BEAUTY AND THE BEAST, Moonlight Stage, Vista
"The only characterizations that surmount the general mediocrity are Randall Dodge's hilarious take on blowhard ladies' man Gaston and Omri Schein's skillful slapstick pratfalls as Gaston's inept henchman Lefou..." Backstage West.

WHEN PIGS FLY, Diversionary Theatre, San Diego
"One understands, to perform good ‘satire’ and near slap-stick humor, truly requires top-of-the line comedians and singers – achieved only in this production, most successfully by Nathan Lane look-alike Omri Schein – recently seen in Moonlight Theatre’s SEUSSICAL. Omri’s every appearance on stage raised the decimal level of laughter from the SRO capacity house..." Rob Appel, SD Theatrescene.

"Omri Schein is wickedly hilarious as the nay-saying counselor, Mrs. Roundhole. He also plays a recurring cocktail singer who croons three innuendo-filled torch songs to Dick Cheney – whom he'd love to join at the VP's “undisclosed location.” Jennifer Chung, The Union Tribune, San Diego

"And Omri Schein grabs big laughs in several roles, including that nay-saying high school counselor, and the crooner of a torch song to Dick Cheney ("For you I feel a fever forming / Or is it just global warming?").”  Jeff Smith, SD Reader

"Omri Schein, a really funny/gifted guy, is especially comical as the soul-destroying guidance counselor, Miss Roundhole, and the white-tuxed lounge lizard singing torch songs to Dick Cheney (uproarious new lyrics added for this production by lyricist Mark Waldrop)." Pat Launer, SD Theatrescene.

"The series of three torch songs was a running gag that was well lit by the hysterically funny Schein, who went on and on about his unquenchable, madly passionate crush on Dick Cheney. Schein holds his bee-hived head up high playing Miss Roundhole, Cupid and other characters, constantly showcasing his comedic talents."  Gay and Lesbian Times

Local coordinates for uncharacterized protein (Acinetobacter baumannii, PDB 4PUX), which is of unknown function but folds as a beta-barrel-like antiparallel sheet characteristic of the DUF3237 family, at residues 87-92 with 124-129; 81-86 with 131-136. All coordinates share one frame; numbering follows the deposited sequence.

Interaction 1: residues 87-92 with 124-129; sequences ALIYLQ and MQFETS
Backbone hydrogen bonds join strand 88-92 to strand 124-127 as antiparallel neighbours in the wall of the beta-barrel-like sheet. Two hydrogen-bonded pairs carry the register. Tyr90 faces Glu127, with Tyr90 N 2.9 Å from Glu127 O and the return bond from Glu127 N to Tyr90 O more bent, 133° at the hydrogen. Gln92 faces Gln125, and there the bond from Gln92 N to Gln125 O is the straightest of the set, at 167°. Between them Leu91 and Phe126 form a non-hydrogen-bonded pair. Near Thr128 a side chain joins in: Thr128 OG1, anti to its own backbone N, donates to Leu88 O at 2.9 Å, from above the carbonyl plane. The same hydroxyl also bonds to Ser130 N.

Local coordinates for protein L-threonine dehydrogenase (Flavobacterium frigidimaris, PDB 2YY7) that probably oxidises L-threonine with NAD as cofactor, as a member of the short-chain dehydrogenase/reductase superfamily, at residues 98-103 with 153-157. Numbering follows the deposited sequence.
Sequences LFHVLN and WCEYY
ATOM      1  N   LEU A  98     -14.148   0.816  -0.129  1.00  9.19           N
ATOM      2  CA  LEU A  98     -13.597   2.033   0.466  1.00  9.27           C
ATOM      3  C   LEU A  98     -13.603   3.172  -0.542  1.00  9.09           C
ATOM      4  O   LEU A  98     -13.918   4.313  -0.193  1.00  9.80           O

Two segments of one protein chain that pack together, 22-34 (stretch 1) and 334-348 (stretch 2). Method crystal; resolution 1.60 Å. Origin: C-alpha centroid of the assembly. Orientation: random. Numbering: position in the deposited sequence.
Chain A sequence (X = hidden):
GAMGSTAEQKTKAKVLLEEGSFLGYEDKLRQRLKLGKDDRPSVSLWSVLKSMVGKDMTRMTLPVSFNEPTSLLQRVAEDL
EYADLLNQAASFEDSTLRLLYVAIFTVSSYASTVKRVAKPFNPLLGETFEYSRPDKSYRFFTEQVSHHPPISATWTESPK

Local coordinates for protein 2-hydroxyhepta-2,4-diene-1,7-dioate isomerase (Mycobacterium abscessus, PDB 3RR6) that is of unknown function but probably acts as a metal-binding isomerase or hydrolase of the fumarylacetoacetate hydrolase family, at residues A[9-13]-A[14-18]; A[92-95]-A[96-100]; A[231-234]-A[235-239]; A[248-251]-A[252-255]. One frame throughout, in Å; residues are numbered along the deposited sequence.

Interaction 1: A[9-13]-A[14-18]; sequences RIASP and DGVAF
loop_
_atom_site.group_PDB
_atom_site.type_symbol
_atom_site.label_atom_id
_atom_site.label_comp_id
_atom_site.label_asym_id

HomeBio/ResumeNewsGallery/SoundclipsWhat do the critics say?Writer

THE PEOPLE VS. MONA, Abingdon Theatre, NYC
"Omri Schein is hilarious in a variety of roles, whether dancing or singing..." Wilborn Hampton, The New York Times

"Best of all is Omri Schein, hilarious in a number of small roles, including a snappish coroner and the Indian owner of the local hotel. " Frank Scheck, The NY Post

"Omri Schein provides four broad but winning comic sketches." Steven Suskin, Variety

"Especially impressive is multi-tasking, multi-talented Omri Schein playing a few roles including the weary bailiff, and two of the witnesses: one who is smugly condescending and the other contrastingly bright-eyed and cheery with an Indian accent. His facial expressions and go-for-broke characterizations (including feline dance movements in a song called The Big Meow) are priceless." Rob Lester, EDGE

"Many of the biggest guffaws come from Omri Scheim (sic), a physically adept actor who shines in four roles, including coroner (and local dentist) Dr. Bloodweather, 96-year-old "legendary litigator" Euple R. Pugh, and Patel, owner of the local Santa Claus Hotel." Brian Scott Lipton,